JOHANNESBURG, July 10 (Reuters) – “A living wage” is the battle cry of South Africa’s Association of Mineworkers and Construction Union (AMCU) as it and rival unions plunge into pay talks this month with mining houses.
But what is a living wage for a South African miner? Finding a definition, no easy task, has become the goal of an increasingly militant labour force demanding pay increases ranging from 15 to 150 percent, which mining companies can ill afford as precious metals prices tumble and costs surge.
Wage negotiations in the gold sector kick off on Thursday. The issue is complicated by many variables and by the difficulty of defining fair pay for work that may often require only low levels of skill but is very tough and dangerous.
“It’s difficult to put a number on a living wage,” said Boitumelo Sethlatswe, a researcher at the South African Institute of Race Relations.
“It depends how many people are in your household, and are there people in your household with access to social grants such as for old age pensions and child support,” she said.
AMCU, which has emerged as the dominant union on the platinum belt and made inroads into gold after poaching tens of thousands of members from the once unrivalled National Union of Mineworkers (NUM), certainly has a number in mind.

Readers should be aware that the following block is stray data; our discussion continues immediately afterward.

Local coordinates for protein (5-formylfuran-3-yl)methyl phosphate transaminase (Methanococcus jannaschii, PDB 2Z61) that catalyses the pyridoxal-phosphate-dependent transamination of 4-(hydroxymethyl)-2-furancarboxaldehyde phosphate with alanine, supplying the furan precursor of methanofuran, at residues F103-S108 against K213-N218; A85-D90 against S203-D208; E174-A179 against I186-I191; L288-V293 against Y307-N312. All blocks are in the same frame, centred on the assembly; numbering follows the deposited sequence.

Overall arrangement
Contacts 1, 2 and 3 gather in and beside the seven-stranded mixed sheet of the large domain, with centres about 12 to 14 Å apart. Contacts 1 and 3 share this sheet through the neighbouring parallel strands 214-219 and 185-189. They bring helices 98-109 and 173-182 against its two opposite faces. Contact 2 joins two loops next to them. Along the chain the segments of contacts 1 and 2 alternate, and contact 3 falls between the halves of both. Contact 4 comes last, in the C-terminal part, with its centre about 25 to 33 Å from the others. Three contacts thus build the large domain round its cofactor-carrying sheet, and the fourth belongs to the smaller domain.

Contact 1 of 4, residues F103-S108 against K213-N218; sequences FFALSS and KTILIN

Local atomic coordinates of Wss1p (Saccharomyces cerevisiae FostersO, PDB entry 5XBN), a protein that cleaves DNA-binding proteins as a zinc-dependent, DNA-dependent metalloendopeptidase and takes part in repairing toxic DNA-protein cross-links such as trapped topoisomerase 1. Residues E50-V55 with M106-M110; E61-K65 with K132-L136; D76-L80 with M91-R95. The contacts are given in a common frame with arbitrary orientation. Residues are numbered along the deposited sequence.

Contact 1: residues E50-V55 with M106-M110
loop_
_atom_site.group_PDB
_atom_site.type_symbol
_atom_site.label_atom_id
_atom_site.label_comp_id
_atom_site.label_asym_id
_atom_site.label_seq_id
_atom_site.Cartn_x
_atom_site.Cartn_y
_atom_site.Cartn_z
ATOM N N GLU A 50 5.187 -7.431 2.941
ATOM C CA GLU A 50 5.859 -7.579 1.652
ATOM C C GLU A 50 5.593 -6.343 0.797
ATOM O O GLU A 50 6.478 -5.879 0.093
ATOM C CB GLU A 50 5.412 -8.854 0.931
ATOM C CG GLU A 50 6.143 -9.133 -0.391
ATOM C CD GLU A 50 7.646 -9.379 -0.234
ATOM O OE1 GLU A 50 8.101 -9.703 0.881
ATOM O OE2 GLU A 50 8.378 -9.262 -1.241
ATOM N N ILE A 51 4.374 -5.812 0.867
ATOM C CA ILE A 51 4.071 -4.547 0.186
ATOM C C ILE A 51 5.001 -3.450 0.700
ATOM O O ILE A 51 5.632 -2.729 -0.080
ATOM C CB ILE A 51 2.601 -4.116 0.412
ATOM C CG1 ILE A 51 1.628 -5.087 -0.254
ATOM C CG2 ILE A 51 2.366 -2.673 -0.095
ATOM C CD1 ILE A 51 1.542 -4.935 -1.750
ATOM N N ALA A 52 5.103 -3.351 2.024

It has submitted demands to South African gold producers, which include AngloGold Ashanti and Harmony Gold , calling for a more than doubling of the monthly basic wage for entry-level miners to 12,500 rand ($1,300) from 5,000 rand.
It wants a similar increase from Anglo American Platinum , the world’s top producer of that metal. NUM’s demands to gold producers are for raises of between 15 and 60 percent.
That sounds steep but probably does not seem unreasonable if you go underground – in hot, difficult and potentially lethal conditions – to toil for just a few hundred dollars a month.
But the basic wage is not the whole picture.
According to South Africa’s Chamber of Mines, the main body representing the industry, basic wages in the gold sector are supplemented by other benefits, cash and non-cash, which can translate into 8,800 rand a month in costs to a company.
These take the form of meals, housing, and other allowances. Bonuses and overtime can take the total up to 11,000 rand a month. Mining houses have not waded into the debate about what a living wage is, but looking from the perspective of the cost to companies, they have said they simply cannot afford big rises.
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